Act.
In conclusion, blight laws must be reviewed and
changed to help those who, through no fault of their
own, are blighted by decisions made in Westminster. In
the long term, HS2 is vital for this country’s economic
progression and for the west midlands economy in
particular, but we should not balance the books on the
backs of home owners and landowners whose property
may reduce in value. Adding flexibility to the way blight
is measured, removing the strict metreage classification
in the current compensation scheme, and recognising
the loss in value through a property bond would be a
welcome reform for many.
Question put and agreed to.
Ordered,
That Mrs Caroline Spelman, Mr Graham Brady,
Andrea Leadsom, Mrs Cheryl Gillan, Dan Byles and
Mrs Anne Main present the Bill.
Mrs Caroline Spelman accordingly presented the Bill.
Bill read the First time; to be read a Second time on
Friday 26 April, and to be printed (Bill 144)

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Crossrail 2

TheParliamentary Under-Secretary of State forTransport
(Stephen Hammond): Theremay ormay not be outstanding
benefits from Crossrail 2, but that would certainly be a
disbenefit.
Iain Stewart: The Minister and I agree on many
things, butwe will disagree in our football team allegiance.
On whether the proposed scheme for Crossrail 2 is
the optimal one, I have an open mind. It might be, but a
slightly different one could be used, linking with the
North London line to Willesden and elsewhere and
with extra branches. I have an open mind, but I am
happy to support the principle of Crossrail 2.
My second point is in the context of High Speed 2. If
HS2 goes ahead with its planned route into Euston,
that will deliver a huge increase in the number of
passengers into and out of the station. For the reasons I
mentioned, I fear that the existing tube network will not
be able to cope. Yes, some passengers will get off at Old
OakCommonand come into central London via Crossrail
1, but not all will. I suspect that a comparatively small
percentage of the arrivals will want Euston as their
destination; they will want to travel on to other parts of
London. If they are faced with enormous congestion at
Euston, the attractiveness of HS2 will be diminished
and its business case undermined; however, Crossrail 2
feeding in more people to use HS2 from Euston would
augment the business case, about which there has been
controversy lately.
The purpose of my contribution was briefly to make
those two points. I am supportive of the principle of
Crossrail 2 and happy to look in further detail at
specific schemes. I am also happy to join the all-party
group, once it is up and running. I will not make any
comments on the funding, although I agree with the
point made by the right hon. Member for Tottenham
that the cost of doing nothing might be far too high. I
congratulate him once more on securing this important
debate.

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Yvonne Fovargue (Makerfield) (Lab): I congratulate
my right hon. Friend the Member for Tottenham
(Mr Lammy) on securing the debate. I also congratulate
Members who have spoken on their knowledgeable and
passionate speeches about their constituencies and the
links they need.
There is little doubt that the taskforce’s final report
set out a strong case for Crossrail 2. Credit should be
given to Andrew Adonis, a former Labour Transport
Secretary, and London First. The report iswell researched,
and it good to see a growing consensus, particularly on
the line of route. That is a tribute to the knowledge and
hard work of all those involved.

The case for a new rail line between Hertfordshire
and parts of Surrey and Middlesex, via a new tunnel
between Tottenham and Wimbledon, is based on the
increasing congestion that will accompany the projected
rise in population and employment in London over the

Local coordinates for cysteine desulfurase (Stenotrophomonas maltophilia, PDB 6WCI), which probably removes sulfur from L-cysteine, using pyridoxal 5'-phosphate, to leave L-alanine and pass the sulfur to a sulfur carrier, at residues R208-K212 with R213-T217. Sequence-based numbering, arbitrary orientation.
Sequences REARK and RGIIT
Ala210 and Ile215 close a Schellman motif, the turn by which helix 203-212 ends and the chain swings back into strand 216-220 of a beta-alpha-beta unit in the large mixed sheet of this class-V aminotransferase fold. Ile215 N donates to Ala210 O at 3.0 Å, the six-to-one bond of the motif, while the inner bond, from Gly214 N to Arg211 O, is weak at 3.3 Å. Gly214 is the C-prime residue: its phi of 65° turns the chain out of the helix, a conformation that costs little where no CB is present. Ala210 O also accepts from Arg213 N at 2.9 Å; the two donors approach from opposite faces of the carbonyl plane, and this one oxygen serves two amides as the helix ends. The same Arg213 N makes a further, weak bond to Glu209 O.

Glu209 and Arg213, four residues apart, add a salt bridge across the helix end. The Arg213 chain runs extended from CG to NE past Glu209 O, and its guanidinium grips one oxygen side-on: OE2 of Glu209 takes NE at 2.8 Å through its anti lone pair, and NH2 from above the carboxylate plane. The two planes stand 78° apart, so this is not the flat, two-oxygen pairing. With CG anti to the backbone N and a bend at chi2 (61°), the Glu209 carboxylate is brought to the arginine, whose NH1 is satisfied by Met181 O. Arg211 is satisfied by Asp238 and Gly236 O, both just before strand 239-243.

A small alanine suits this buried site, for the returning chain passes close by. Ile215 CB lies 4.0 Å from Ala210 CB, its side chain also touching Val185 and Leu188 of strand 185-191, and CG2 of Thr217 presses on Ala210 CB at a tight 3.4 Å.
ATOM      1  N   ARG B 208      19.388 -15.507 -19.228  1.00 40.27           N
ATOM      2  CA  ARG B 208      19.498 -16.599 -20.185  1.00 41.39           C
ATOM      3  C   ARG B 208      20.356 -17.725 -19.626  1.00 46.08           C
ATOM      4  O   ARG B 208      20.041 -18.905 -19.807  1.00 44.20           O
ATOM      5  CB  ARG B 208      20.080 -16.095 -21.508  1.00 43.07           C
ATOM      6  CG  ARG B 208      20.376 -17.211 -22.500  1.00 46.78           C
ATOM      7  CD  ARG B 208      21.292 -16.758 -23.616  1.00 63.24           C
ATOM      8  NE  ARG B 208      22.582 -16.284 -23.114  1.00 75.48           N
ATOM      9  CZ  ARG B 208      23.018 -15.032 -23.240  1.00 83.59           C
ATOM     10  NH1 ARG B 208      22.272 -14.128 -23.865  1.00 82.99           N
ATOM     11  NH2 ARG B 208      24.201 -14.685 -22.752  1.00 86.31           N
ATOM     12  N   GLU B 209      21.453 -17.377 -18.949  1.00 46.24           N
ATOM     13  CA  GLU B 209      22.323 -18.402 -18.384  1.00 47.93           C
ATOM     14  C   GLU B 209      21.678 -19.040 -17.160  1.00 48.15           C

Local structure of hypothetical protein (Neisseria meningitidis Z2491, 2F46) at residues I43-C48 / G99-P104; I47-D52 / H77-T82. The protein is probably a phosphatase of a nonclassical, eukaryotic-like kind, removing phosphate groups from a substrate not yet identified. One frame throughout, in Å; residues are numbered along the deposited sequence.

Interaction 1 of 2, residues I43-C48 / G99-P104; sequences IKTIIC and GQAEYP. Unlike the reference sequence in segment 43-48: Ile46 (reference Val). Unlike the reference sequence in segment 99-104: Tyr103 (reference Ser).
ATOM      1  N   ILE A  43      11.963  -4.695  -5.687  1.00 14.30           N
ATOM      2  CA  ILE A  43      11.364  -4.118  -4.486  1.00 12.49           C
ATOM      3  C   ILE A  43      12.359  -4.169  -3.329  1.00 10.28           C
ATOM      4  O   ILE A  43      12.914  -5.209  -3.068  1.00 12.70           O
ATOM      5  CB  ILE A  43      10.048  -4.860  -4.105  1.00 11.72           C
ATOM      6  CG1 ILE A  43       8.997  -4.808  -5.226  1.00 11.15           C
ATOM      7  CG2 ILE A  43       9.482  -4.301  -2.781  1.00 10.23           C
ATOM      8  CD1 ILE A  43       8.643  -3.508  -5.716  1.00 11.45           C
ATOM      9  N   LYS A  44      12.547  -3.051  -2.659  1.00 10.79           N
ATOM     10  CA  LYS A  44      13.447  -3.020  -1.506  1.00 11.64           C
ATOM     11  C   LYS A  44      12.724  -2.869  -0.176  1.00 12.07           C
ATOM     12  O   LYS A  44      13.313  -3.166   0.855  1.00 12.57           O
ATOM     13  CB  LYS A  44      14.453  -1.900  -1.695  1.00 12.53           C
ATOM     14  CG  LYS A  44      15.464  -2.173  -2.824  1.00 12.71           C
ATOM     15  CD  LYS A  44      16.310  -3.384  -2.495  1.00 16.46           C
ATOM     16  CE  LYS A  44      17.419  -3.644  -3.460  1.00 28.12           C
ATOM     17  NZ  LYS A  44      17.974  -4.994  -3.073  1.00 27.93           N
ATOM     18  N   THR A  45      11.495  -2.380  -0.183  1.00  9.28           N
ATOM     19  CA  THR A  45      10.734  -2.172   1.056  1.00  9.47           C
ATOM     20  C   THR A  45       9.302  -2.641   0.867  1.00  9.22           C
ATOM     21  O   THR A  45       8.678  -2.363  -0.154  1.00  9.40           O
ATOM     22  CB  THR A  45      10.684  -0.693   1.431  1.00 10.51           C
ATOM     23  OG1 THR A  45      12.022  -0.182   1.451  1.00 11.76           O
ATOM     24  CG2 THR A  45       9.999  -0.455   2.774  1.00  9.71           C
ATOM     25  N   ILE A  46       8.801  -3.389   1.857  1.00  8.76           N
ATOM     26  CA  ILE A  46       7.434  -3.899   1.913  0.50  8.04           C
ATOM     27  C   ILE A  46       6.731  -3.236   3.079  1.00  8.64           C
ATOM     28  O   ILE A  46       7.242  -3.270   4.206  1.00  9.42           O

coming decades. As the report says—my right hon.
Friend touched on this—employment in London is
expected to grow by 700,000 in the next 20 years, with
the population overall rising by 1.5 million. Increased
congestion is expected to be particularly severe on an
alignment running south-east to north-west, and that
will not be significantly alleviated by Crossrail 1 or
Thameslink.
Crossrail 2 has the potential substantially to increase
capacity, relieving congestion on some crowded sections
of the underground, particularly on theVictoria, Northern
and Piccadilly lines. That could take great pressure off
somemajor termini interchange stations, such as Euston,
King’s Cross,Waterloo and Victoria. Beneficiaries would
include commuters coming from as far afield as
Southampton and Portsmouth.
This is clearly a persuasive document—almost as
persuasive as the passionate speech by my right hon.
Friend theMemberforTottenham—but there are questions
to be answered. Crossrail 2 is an expensive project. The
report costs it at about £12 billion. How will it be paid
for? What relationship does it have to HS2, which was
recently given the go-ahead by the Government, at a
cost of £34 billion?
There is a growing consensus that the completion of
the second phase of HS2 will have significant consequences
for the London transport system. Again, the report
makes that clear. Even without HS2, passenger arrivals
at Euston in the morning peak period are set to rise by
30% by 2031, and HS2 would perhaps double the
number of people arriving at that time. That would
seem to make the Crossrail 2 interchange at Euston
essential. If HS2 and Crossrail 2 are interdependent
schemes, surely their planning and funding must be
looked at together.
I repeat my question, however: where is the money to
come from? It has been suggested that the funding
stream from Crossrail 1 could be redirected to Crossrail 2,
but has not that money already been allocated to HS2?
Obviously HS2 and Crossrail 2 cannot be funded at the
same time with the same moneys. Could businesses
make a contribution? After all, they will undoubtedly
gain, as well as commuters. At the time of Crossrail 1
the then Labour Government gave the Mayor the power
to introduce a business rate supplement. Could that
happen with Crossrail 2? Has the Minister had any
discussions with the Mayor or with businesses about
contributing to the cost?
Indeed, what discussions have been taking place at
all? I should like to know how much preparatory work
the Government have already undertaken on the project.
In particular, what analysis have Ministers made of the
impact on London’s transport system of HS2 without
Crossrail 2? That is the crucial question.

Transport systems are naturally interlinked. One part
affects the others. Crossrail 2 is about London, of
course, but it connects to other parts of the country.
Our transport policy needs to be nationwide. How does
the Minister think Crossrail 2 fits in with the bigger
transport picture? It is vital that essential transport

projects in other parts of the country should not be
adversely affected by the concentration of funding in
one geographical area, despite that area’s undoubted
importance.